China’s toughest test just got harder


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Last Tuesday was the most anticipated opening day of a new term for Yin Shirui, a high school student in Ganzhou, in the eastern Chinese province of Jiangxi.
It came about two months later than usual because of the coronavirus pandemic.
For final-year high school students in nine Chinese provinces, last week marked their return to campus after an extended winter holiday and weeks of online learning at home.
“I don’t like learning on the internet at all. I stayed at home alone for most of the day, from morning until late in the afternoon,” Yin, 17, said.
“I am not interested in what is taught in online class because the teachers there do not target me, or my class. They target the whole grade of my school.”
Yin said she was also anxious because her score ranking in her grade dropped considerably compared to two months ago. Prior to the school closures, she was a top 20 student among her 1,200 peers. Over the past few months, she dropped into the top 100.
“I was looking forward to the opening of the semester so that I could get more specific instructions from my teachers to improve my scores,” she said.
Yin said when she and her classmates met in their classroom on Tuesday, they were so excited that they chatted non-stop during the class break.
“It’s good that we can go back to school to study now. But the bad thing is that we have to wear masks all the time,” she said.
Like Yin, final-year students in high schools are feeling immense pressure to prepare for the grueling National Higher Education Entrance Examination, known as gaokao in China.
The test is regarded as the most important examination in the country.
This year, the pandemic forced the authorities to delay it by one month. It will take place on July 7 and 8. It is the first time the test has been delayed since the Cultural Revolution.
Authorities estimate more than 10.7 million students will take this year’s gaokao, which can make or break a student’s future.
Being forced to study online has increased the difficulty of studying for this test, with many students saying online learning has made their life more difficult.
Yin said that, in the past month, she has had several tests online.
For objective questions, students make choices on the computer. For subjective questions, they write down answers on paper, take photos of the paper and upload it online.
But for Xie Yiwei, a final-year student from an elite high school in Shanghai, there were no tests at all, which made her concerned because it was difficult to assess her progress in class.
Students in Shanghai must wait another two weeks until April 27 to go back to school.
Xie had hoped to return to school sooner as she wanted to have more interaction with her teacher and her classmates.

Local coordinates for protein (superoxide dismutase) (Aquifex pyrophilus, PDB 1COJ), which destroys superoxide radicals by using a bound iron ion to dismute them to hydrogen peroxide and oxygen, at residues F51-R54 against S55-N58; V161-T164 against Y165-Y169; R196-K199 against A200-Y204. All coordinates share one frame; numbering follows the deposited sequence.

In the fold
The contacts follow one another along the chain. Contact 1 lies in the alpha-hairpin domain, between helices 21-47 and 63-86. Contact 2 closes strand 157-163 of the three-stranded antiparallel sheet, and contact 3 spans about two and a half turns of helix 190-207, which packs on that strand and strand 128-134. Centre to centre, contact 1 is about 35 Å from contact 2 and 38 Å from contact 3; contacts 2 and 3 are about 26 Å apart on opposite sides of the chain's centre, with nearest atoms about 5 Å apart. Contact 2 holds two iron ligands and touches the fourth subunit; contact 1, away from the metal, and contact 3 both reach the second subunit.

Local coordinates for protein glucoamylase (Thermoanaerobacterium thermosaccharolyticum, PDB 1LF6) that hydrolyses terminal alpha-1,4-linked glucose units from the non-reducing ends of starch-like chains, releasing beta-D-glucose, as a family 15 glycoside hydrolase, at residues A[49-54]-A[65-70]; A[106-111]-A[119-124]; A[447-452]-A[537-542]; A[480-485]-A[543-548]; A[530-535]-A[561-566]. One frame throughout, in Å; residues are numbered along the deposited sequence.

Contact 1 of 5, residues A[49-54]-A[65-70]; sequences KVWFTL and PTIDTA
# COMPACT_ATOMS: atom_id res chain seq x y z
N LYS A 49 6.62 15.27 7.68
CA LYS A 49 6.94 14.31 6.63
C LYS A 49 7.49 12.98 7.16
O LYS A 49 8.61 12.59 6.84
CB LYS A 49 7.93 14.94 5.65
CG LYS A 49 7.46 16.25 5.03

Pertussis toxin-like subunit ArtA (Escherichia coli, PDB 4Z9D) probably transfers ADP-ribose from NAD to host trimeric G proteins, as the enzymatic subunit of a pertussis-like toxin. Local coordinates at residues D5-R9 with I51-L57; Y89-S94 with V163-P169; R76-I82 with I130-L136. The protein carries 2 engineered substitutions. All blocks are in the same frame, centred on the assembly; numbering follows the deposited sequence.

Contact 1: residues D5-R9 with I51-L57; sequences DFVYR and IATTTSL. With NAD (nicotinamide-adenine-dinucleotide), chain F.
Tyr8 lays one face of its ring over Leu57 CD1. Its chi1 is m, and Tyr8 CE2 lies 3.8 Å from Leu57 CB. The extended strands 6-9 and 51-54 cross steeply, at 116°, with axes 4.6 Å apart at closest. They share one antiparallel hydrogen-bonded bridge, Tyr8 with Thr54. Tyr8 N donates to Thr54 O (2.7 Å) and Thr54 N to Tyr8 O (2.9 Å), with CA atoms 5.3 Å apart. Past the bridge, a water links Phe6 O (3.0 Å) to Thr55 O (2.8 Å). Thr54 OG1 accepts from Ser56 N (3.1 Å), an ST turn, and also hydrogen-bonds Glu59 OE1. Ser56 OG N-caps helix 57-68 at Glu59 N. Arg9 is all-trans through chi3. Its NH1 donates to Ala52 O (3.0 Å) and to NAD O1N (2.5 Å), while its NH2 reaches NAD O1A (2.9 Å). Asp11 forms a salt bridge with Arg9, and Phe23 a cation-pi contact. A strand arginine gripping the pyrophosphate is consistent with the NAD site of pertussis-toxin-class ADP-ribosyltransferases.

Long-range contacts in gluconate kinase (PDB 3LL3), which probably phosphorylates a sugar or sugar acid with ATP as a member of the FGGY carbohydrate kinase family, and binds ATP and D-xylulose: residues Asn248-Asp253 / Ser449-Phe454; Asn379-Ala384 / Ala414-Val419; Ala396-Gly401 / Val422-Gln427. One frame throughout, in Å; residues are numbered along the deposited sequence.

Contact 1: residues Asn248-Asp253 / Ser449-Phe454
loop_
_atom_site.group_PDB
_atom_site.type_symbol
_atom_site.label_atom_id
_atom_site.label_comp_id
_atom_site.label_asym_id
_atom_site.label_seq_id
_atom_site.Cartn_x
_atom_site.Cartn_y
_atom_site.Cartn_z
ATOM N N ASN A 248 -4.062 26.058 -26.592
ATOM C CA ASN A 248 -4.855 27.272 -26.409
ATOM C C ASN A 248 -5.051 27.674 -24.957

“It’s so boring to study all day and all night. I did not leave my home for a whole week,” she said.
On a normal school day, Xie spends half an hour walking from home to school and takes physical exercise classes twice a week. She would often play badminton with her peers. But, over the past two months, she has barely had any physical exercise.
Another student, who only gives his surname as Jin, from Sichuan province in the country’s southwest, said the epidemic did not affect his study much. He said he adjusted his study plan a little and then implemented the plan strictly.
“Actually, I like learning online at home. I have a sense of achievement thanks to my self-discipline,” he said. “The only problem for self-learning is that I tend to spend more time on studying subjects I am interested in but skip the subjects I have less interest in and am not good at.”
Fan Xianzuo, an education professor from Central China Normal University in Wuhan, in Hubei province, where the coronavirus first emerged, said online learning was the only option for final-year high school students.
They had no choice because their foremost test, gaokao, was just a few months away, Fan said.
“The disadvantages of it include that they cannot receive timely and tailor-made mentoring from their teachers.”
Many of these students “are still kids and cannot control themselves to concentrate on studying like they do at school,” Fan said.
Luo Xiaofei, a resident in Hezhou in the Guangxi autonomous region in the south, said his son, a final-year student, told him he could not learn anything at home.
Luo said his son usually achieved only a score of 420 out of a possible 750 marks in simulation tests.
“His score is hardly enough for the enrolment benchmark at universities. I am really worried about him,” he said.
“He locked himself in his room and seldom talked to us. I hope he can return to school as soon as possible.”
This story originally appeared on Inkstone, a daily multimedia digest of China-focused news and features.
Copyright (c) 2020. South China Morning Post Publishers Ltd. All rights reserved.
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